First comes motivation.
When a person becomes motivated to invest (rather than keep money in a savings account) they want to do a good job. But the learning curve can be steep… and thus expensive. The new investor may pay in time, trading commissions, high expense ratios and of course mental effort. But the price must be paid.
My completely anecdotal, unscientific impression is that a person’s investing expertise follows a path roughly like this:
- At first they know they don’t know, and so avoid it by investing in cash savings accounts.
- As they learn from reading or dipping their toes into trading single name stocks, they get confident. They might branch out into more other macro-speculative asset classes, using levered S&P 500 funds, gold, or commodities. Things they are familiar with. At this point, they are comfortable with trading, listening to the news, feeling like their hand is on the wheel.
- Over time, a very very weak feedback loop kicks in: the single line stocks rip their face off and they can’t sleep at night, they realize for all their trading, they aren’t coming out very far ahead; they realize the commissions are killing them, and decide the pursuit of market alpha isn’t worth it. It generally takes 2 years for 80% of day traders quit trying to beat the market. Some keep losing, but never quit.
- By the end, they often actually are wiser than they think. But more importantly they know how much they don’t know about the future, but do know about things they can control.
As you can see, it’s the ‘little bit of knowledge’ area where the biggest disconnect between perceived expertise and actual expertise occurs. When an investor believes they know about stocks, trading, and they have some ‘system’ that gives them confidence (or fear of losses) to more actively manage their portfolio. That’s where the biggest potential for harm exists, especially if the market has been benevolent so far.
A small, but very common mistake
DIY investors often try to make good decisions by consulting free, independent information sources. So if they want to look at the performance of a fund, they might go to finance.yahoo.com, and see this graph of the five year performance of bond fund BND:
This bond fund looks horrible. I mean, granted, the losses haven’t been huge, but there has been no growth over five years. Who would ever invest in that?
What a new investor might not realize is that Yahoo Finance graphs display price-only history. For funds which pay out a significant part of their return in coupons or dividends, this systematically under-counts the return. You’re looking at how much it would cost to buy the fund at any point in time, but not how much wealthier you would or wouldn’t be.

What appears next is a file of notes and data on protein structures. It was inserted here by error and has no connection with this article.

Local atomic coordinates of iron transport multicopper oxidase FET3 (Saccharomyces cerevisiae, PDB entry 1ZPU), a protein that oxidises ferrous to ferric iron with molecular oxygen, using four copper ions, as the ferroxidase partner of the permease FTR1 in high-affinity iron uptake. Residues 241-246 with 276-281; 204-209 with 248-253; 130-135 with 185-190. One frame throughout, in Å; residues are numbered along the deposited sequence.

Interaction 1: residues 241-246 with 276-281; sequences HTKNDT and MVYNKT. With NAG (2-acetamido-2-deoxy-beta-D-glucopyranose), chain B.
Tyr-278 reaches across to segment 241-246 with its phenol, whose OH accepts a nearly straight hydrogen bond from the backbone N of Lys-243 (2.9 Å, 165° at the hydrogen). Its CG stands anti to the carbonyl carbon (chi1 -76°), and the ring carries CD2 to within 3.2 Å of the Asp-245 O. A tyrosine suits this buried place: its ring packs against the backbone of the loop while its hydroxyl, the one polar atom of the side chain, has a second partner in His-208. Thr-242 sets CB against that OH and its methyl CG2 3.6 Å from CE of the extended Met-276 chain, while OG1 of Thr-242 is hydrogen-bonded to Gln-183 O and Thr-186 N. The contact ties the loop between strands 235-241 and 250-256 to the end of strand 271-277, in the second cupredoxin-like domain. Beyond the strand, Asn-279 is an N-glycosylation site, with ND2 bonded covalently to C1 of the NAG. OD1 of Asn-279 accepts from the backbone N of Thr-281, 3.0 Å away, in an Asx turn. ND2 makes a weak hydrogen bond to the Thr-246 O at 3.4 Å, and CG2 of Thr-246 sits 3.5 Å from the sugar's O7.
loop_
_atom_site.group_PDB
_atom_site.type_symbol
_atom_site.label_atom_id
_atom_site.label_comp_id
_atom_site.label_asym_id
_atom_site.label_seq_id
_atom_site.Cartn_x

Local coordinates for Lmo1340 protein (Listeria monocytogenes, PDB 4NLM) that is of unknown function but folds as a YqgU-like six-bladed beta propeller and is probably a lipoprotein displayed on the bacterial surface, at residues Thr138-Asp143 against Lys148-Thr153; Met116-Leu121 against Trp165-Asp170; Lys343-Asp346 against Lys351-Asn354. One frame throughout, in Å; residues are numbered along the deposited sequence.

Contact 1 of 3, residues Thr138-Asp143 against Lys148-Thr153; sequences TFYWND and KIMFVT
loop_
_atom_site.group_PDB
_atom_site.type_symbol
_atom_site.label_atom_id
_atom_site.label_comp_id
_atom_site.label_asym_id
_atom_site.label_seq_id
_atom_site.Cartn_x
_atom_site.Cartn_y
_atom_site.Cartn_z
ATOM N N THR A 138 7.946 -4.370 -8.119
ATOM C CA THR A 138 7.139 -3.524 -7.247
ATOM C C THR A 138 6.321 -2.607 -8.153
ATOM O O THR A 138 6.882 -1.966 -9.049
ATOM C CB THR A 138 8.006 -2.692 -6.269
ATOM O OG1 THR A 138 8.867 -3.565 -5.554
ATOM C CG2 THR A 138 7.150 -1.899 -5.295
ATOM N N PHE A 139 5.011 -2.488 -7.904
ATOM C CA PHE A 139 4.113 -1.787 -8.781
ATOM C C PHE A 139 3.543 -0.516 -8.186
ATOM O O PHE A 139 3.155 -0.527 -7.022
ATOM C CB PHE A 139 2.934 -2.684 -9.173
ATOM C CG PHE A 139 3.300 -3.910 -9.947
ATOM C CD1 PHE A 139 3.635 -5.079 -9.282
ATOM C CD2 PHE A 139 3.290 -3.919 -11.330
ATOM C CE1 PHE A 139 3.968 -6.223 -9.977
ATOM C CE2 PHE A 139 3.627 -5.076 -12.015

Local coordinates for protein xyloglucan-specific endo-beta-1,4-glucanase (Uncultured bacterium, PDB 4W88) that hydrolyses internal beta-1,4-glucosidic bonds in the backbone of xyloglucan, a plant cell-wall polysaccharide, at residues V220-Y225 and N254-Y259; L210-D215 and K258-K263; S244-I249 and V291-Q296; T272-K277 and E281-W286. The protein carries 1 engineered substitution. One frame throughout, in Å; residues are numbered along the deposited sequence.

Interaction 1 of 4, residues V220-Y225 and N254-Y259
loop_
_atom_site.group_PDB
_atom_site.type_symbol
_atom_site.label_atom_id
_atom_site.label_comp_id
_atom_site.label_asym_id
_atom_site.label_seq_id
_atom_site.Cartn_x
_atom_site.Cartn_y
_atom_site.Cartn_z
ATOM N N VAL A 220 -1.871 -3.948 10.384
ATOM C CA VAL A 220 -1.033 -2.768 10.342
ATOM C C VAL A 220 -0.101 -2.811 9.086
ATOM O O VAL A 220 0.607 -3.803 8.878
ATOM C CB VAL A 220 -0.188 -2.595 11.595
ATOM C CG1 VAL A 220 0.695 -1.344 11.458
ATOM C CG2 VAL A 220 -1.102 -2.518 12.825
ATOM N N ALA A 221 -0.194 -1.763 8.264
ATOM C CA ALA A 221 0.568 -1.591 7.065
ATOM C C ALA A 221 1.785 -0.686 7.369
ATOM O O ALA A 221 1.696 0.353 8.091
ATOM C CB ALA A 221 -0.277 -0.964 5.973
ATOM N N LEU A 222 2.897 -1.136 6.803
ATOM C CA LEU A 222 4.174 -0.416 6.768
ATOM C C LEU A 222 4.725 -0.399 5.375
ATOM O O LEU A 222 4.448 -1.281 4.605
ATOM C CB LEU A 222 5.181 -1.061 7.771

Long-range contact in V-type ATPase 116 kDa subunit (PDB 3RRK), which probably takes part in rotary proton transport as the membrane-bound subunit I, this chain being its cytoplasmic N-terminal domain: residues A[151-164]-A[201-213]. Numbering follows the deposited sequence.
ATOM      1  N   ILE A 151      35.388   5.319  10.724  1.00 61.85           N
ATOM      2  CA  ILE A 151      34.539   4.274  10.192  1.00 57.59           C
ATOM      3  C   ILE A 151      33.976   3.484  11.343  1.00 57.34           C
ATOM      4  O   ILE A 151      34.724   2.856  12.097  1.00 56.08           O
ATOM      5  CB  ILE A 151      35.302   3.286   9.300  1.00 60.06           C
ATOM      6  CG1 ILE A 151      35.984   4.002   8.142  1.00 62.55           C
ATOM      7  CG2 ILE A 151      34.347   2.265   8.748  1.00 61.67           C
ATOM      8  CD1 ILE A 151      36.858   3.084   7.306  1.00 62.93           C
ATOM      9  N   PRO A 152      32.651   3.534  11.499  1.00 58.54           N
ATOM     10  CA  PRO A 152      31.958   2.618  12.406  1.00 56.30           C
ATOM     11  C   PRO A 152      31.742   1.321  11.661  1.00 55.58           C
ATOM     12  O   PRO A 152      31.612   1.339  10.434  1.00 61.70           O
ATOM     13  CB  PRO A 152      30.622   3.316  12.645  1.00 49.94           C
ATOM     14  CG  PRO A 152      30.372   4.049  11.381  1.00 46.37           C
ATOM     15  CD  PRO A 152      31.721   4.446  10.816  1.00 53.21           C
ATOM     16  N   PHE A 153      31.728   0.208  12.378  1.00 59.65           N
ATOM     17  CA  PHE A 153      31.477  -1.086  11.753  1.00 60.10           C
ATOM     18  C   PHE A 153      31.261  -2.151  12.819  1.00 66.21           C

If you include dividends, BND looks pretty good for a bond fund:
This is a surprisingly common misunderstanding. And it’s just about knowing how to correctly research historical performance, not even about making predictions for the future.
It’s hard to learn well
Investing and markets are one of the toughest environments to learn in. An investor doesn’t get high quality feedback they can learn from – sometimes it’s not clear if a decision was good or bad for years, if not decades. It’s hard to assess and compare returns correctly to know if you’d have been better off somewhere else… and that’s a cake walk compared to predicting if you’d be better off investing one way or another.
Easy success and confidence is the enemy
If there is one consistent bias in investing, is is overconfidence. Investors trade too much, try to market time to much, and have concentrated portfolios which expose them to significant risk of losing a lot of money. Fortunes are lost much faster than they are made, and while you might get lucky in the short term, you should probably be investing for the right (longish) term.
It’s wise to always believe you know a bit less than you should.
Get the education, but don’t pay full private school tuition
(If you don’t get the reference, watch Good Will Hunting) To be clear, I’m not saying you shouldn’t experiment, explore and try to figure things out for yourself. Getting your hands dirty and really seeing how things work over a long period of time is a great way to end up a savvy investor. So feel free to make mistakes, just make sure they are mistakes you can afford. When making concentrated bets, only use money you can afford to lose completely. When reacting to market moves, consider making your changes only half as extreme as you might desire. When choosing an active manager, consider it a marriage you’re committing to for at least 7 years, if not longer. Active management is likely to underperform too, and fair-weather active investors have even higher behavior gaps than passive ones.